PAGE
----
While all the focus is on football there are other sports that have the ability to create the injury we know as a concussion. In fact all of them can but one sport in particular may be lurking in the shadows, basketball. It arguably has some of the highest participation levels in all of sport, from the multi-million dollar professional, to the high school level, to pre-K participation and even the rec-league pick up game at your local court or church. It is most definitely time to look at the sport of basketball.
Basketball does have its inherent risks associated with head injury; flying elbows, knocking heads and even making contact with the floor. On Thursday Jeremiah Rivers of Indiana University was led into a screen while playing defense and his head made contact with Mike Tisdale of the University of Illinois, causing Rivers to double over and remain stunned for a short time. That would be an obvious situation where your head would be in danger on the hardwood. The not so obvious is the surface they play on, typically a neatly painted (Oregon not withstanding) shiny court made of hard wood. Let us examine a specific example of how the hardwood could cause a problem.
Demitri McCamey is perhaps the best and most talented player on the University of Illinois basketball team, he is averaging the most minutes (33.2) and most points (15.1) per game. Coach Bruce Weber has told whoever wants to listen that as a senior McCamey is the leader of the Fighting Illini, but is having that leader “tag” making McCamey do more things than he is capable of? Could the pressure from the fans, peers and coaches be helping D-Mac make a bad decision?
I am not eluding to taking a bad shot, or passing to the wrong player, rather could there be something else going on?
On Jan 18th the Ilini faced Michigan St. at home in a game where the team was debuting some new threads, and to delight of the crowd the team responded and played a good game. However early in the second half (with 18 plus min remaining) he fell and hit his head on the court.
Some sources of mine that were in attendance said they could hear his head hit the court many rows up in the stands. That and the immediate reaction of him to grab his head leads us, through observation, that perhaps his head did make contact with the floor. After that incident McCamey scored 6 points the rest of the way in that game. Regardless if he hit his head on the court as some heard/saw, his head violently was shaken due to the abrupt change in momentum allowing physics take over.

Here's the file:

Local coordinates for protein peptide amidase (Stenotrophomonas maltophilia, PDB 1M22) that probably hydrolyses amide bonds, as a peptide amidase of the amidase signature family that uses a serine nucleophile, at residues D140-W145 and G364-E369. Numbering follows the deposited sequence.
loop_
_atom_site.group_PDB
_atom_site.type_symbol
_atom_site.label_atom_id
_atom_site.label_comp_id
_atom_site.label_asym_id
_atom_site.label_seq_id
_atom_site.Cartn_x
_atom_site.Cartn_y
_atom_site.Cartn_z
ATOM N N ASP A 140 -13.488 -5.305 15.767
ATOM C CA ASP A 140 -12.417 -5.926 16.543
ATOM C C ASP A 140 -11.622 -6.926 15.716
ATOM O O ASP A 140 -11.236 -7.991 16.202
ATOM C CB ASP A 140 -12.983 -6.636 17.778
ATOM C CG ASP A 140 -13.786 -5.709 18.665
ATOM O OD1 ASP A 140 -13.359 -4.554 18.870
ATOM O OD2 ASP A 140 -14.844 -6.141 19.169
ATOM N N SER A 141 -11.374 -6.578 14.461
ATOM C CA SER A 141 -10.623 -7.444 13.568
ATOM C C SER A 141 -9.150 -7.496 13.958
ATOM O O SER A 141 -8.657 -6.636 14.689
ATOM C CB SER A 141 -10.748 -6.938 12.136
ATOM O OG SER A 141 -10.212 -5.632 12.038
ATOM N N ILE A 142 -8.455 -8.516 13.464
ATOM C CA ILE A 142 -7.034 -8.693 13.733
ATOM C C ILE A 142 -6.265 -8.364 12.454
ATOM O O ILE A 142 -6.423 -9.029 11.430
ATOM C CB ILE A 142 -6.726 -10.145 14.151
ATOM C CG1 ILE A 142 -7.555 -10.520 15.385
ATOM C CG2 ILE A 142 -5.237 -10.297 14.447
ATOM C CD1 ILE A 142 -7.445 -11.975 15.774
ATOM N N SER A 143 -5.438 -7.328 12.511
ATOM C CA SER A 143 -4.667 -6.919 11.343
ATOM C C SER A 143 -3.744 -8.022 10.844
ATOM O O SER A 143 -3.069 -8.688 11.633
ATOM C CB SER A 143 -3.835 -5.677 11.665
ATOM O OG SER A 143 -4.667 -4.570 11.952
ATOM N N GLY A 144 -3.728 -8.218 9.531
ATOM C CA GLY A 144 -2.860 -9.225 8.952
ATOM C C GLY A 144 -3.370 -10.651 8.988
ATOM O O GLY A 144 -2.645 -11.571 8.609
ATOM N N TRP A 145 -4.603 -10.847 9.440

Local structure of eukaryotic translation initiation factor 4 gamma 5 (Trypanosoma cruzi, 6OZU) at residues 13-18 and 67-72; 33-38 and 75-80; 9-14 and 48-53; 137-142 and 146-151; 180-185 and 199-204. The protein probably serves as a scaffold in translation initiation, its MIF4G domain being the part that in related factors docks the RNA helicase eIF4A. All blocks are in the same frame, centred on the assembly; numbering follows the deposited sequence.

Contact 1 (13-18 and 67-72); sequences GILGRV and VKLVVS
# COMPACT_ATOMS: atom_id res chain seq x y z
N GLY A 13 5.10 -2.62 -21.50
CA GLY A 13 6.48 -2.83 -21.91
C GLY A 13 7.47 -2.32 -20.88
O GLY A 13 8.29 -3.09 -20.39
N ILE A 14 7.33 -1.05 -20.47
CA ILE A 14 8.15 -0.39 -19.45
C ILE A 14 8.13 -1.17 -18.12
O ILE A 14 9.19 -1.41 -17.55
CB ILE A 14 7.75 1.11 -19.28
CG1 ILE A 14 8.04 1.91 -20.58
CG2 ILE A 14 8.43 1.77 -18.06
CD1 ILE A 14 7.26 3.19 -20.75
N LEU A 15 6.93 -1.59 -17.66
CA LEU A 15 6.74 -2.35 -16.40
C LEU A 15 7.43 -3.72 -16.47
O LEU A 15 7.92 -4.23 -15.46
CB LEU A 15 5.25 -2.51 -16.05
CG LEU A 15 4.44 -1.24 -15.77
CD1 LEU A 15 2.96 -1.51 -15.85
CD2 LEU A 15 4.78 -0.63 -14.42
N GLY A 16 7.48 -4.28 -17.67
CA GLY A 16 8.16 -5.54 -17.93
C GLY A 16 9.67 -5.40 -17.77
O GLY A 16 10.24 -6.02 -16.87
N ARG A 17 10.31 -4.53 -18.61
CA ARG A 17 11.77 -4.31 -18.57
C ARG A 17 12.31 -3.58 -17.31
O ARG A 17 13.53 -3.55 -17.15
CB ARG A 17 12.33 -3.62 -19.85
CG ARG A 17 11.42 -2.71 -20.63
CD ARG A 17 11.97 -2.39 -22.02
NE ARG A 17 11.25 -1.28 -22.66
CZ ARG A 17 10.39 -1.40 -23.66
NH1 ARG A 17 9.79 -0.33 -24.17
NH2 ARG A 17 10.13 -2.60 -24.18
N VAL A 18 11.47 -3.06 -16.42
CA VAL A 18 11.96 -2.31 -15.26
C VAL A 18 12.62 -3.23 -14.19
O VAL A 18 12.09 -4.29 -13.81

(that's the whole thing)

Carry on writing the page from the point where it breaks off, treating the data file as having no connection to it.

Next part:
Will Carroll an injury analyst for various outlets, mainly focusing on the fantasy sports aspects, had this to say, “I’ve been stunned at the numbers we’ve seen in basketball for concussions. It’s problematic mostly because there’s such high participation numbers at all levels, from little kids up to collegiate athletes. Worse, there’s no simple solution for the problem the way there is for football and baseball.”
Next up for the Illini was #1 Ohio St. and McCamey had a very “off” game according to observers and himself. McCamey attributed his poor performance on some “early missed shots” and the outstanding defense of the Buckeyes. His stat line for that game included 31 minutes and just 5 points.
Thursday night was a road trip to Indiana and again McCamey seemed not himself and his stat line shows just this as he was nine points under his average, netting just 6 points and he did this with an increase in minutes to 35.
From time to time I see players, at the high school I work at, “hide” the injury thinking that missing games is “weak” or not necessary for a “little” headache. Sometimes the leaders of the basketball teams I work with do not disclose that they are hurting because it will harm their “leader” status on the team. But playing with any injury that is not properly cared for, most poignantly a concussion, can delay recovery and lead to lasting effects. With an ankle those observing can clearly see that there is a limp or lack of explosion, but with a concussion there are subtle signs, like missing a defensive assignment, or a severe drop in play/performance. Trying to play through injuries (insert concussions) is not only a bad idea because of recovery issues, but being out there the other four players are relying upon you to be at your best and expected level. Without a player performing at their 100% they are hurting the entire team, not just themselves.
There is no way to know what is happening to the Illini’s star player, but something is just not right from this amateur observer. We hope that McCamey shakes off his woes soon enough to provide a lift for our (my) favorite college hoop team. If there is something going on, speaking up about the issue may be what leadership is about.